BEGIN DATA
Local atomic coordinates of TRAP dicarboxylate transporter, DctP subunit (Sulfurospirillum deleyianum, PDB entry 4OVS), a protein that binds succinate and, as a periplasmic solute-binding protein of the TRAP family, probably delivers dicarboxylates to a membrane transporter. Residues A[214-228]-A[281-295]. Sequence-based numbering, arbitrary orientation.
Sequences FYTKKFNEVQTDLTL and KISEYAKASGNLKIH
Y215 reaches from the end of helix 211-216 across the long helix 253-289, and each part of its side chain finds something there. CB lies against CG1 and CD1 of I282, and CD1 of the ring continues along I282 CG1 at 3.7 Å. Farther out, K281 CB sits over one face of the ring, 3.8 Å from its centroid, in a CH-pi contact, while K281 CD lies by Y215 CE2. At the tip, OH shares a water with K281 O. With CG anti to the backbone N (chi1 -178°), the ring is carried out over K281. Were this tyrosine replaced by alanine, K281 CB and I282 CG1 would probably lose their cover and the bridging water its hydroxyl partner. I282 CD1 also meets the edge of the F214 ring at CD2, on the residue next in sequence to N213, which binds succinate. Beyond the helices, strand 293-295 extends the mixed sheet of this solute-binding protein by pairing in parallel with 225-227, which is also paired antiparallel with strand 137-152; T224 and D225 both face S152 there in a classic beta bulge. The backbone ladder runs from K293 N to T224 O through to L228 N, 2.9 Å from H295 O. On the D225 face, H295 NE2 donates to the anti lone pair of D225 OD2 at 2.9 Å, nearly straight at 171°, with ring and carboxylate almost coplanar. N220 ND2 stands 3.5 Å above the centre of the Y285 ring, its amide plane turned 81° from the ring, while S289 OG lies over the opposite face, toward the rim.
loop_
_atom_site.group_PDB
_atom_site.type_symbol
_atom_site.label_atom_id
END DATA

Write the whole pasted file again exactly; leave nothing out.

Local atomic coordinates of TRAP dicarboxylate transporter, DctP subunit (Sulfurospirillum deleyianum, PDB entry 4OVS), a protein that binds succinate and, as a periplasmic solute-binding protein of the TRAP family, probably delivers dicarboxylates to a membrane transporter. Residues A[214-228]-A[281-295]. Sequence-based numbering, arbitrary orientation.
Sequences FYTKKFNEVQTDLTL and KISEYAKASGNLKIH
Y215 reaches from the end of helix 211-216 across the long helix 253-289, and each part of its side chain finds something there. CB lies against CG1 and CD1 of I282, and CD1 of the ring continues along I282 CG1 at 3.7 Å. Farther out, K281 CB sits over one face of the ring, 3.8 Å from its centroid, in a CH-pi contact, while K281 CD lies by Y215 CE2. At the tip, OH shares a water with K281 O. With CG anti to the backbone N (chi1 -178°), the ring is carried out over K281. Were this tyrosine replaced by alanine, K281 CB and I282 CG1 would probably lose their cover and the bridging water its hydroxyl partner. I282 CD1 also meets the edge of the F214 ring at CD2, on the residue next in sequence to N213, which binds succinate. Beyond the helices, strand 293-295 extends the mixed sheet of this solute-binding protein by pairing in parallel with 225-227, which is also paired antiparallel with strand 137-152; T224 and D225 both face S152 there in a classic beta bulge. The backbone ladder runs from K293 N to T224 O through to L228 N, 2.9 Å from H295 O. On the D225 face, H295 NE2 donates to the anti lone pair of D225 OD2 at 2.9 Å, nearly straight at 171°, with ring and carboxylate almost coplanar. N220 ND2 stands 3.5 Å above the centre of the Y285 ring, its amide plane turned 81° from the ring, while S289 OG lies over the opposite face, toward the rim.
loop_
_atom_site.group_PDB
_atom_site.type_symbol
_atom_site.label_atom_id